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Guiding principles

In 2009 FC St. Pauli became the first club in Germany to adopt a set of guiding principles [Leitlinien] when a corresponding resolution was passed by an overwhelming majority at the club AGM. More than 200 people had previously attended the inaugural St. Pauli congress, where they spent an entire weekend debating various issues of importance to club members, employees, supporters and volunteers. Based on the conclusions of this congress, a working group developed a draft proposal for the guiding principles that was subsequently adopted with immediate effect at the club AGM. These principles will form an integral part of contracts and agreements in future and serve as a reference point for everyone involved with the club.


FC St. Pauli, in its totality of members, employees, supporters and volunteers, is part of the local community and as such is affected directly and indirectly by societal changes in the political, cultural and social spheres.

FC St. Pauli accepts this social responsibility and promotes the interests of its members, employees, supporters and volunteers beyond the sphere of sport.

FC St. Pauli is a club rooted in a city district. It owes its identity to this and has a social and political responsibility towards the district and the people who live there.

FC St. Pauli conveys a way of life and is a symbol of sporting authenticity. This allows people to identify with the club independently of any success it may achieve on the pitch. Salient features of this identification opportunity are to be nurtured and protected.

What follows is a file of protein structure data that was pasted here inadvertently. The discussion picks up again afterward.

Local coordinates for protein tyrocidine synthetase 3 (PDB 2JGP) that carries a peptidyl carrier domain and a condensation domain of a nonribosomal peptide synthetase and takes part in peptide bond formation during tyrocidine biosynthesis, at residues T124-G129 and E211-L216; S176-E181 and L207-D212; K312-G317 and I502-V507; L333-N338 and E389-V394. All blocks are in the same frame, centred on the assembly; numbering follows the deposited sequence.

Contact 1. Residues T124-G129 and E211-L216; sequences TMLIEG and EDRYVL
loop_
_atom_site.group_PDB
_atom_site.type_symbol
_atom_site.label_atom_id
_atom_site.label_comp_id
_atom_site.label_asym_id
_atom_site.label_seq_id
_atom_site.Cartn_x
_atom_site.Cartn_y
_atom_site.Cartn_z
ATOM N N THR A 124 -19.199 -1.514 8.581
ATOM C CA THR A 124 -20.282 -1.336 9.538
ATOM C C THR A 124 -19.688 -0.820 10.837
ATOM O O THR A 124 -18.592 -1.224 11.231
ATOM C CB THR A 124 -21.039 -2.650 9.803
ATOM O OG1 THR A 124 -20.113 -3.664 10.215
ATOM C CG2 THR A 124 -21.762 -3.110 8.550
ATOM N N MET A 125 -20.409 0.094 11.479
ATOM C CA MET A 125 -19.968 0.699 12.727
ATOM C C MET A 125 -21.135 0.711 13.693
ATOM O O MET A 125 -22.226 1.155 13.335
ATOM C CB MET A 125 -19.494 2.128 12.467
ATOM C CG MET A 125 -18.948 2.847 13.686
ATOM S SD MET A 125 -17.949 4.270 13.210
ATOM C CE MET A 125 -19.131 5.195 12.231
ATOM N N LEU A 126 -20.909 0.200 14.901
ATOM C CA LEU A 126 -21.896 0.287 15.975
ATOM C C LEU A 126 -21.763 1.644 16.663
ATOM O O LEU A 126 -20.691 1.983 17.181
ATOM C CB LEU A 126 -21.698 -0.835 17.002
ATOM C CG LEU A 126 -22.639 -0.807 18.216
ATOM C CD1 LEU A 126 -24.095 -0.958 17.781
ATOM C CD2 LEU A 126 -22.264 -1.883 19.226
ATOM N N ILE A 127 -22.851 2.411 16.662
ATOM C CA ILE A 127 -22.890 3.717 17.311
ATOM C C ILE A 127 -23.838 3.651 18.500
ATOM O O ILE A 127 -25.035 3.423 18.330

Tolerance and respect in our mutual interactions are important pillars of the St. Pauli philosophy.

While FC St. Pauli consists of many sections today, it has been defined by football, both internally and externally, from the outset.

In addition to the general statutory provisions, the Stadium Regulations and Code of Conduct for Fanladen Away Travel form the basis on which members, employees, supporters and volunteers of FC St. Pauli conduct themselves.

Individuals and groups should subject their present and future conduct to constant self-critical evaluation and be conscious of their responsibility for others. Adults should not forget that they are role models, especially for children and young people.

There are no ‘better’ or ‘worse’ fans. Everyone can give expression to their fandom as they see fit, provided their behaviour does not conflict with the above provisions.

FC St. Pauli will continue to be a good host. The club grants its guests far-reaching rights and expects this to be honoured accordingly.

The active fan base (i.e. primarily those actively involved on matchday) are the foundation for the emotionalisation of football, which in turn constitutes the basis for the marketability of FC St. Pauli.

Sponsors and commercial partners of FC St. Pauli and its products should be in accord with the social and political responsibility of the club. The detail is governed by the club’s marketing guidelines [Vermarktungsrichtlinen].

FC St. Pauli shall lobby the respective governing bodies for the early scheduling of fixtures and supporter-friendly kick-off times.

The most important part of sport is the game played by the teams, so this should be the focus. The atmosphere is driven by the interaction of fans and players. The support programme should be characterised by matter-of-factness and the delivery of information relating to the club and the district.

The sale of goods and services at FC St. Pauli is driven not only by commercial considerations but also by the principles of social compatibility, diversified offering, sustainability and ecology. Potential means of payment must be supportable-compatible. In the event of a product shortage, season-ticket holders and members shall have priority.


St. Pauli, November 2009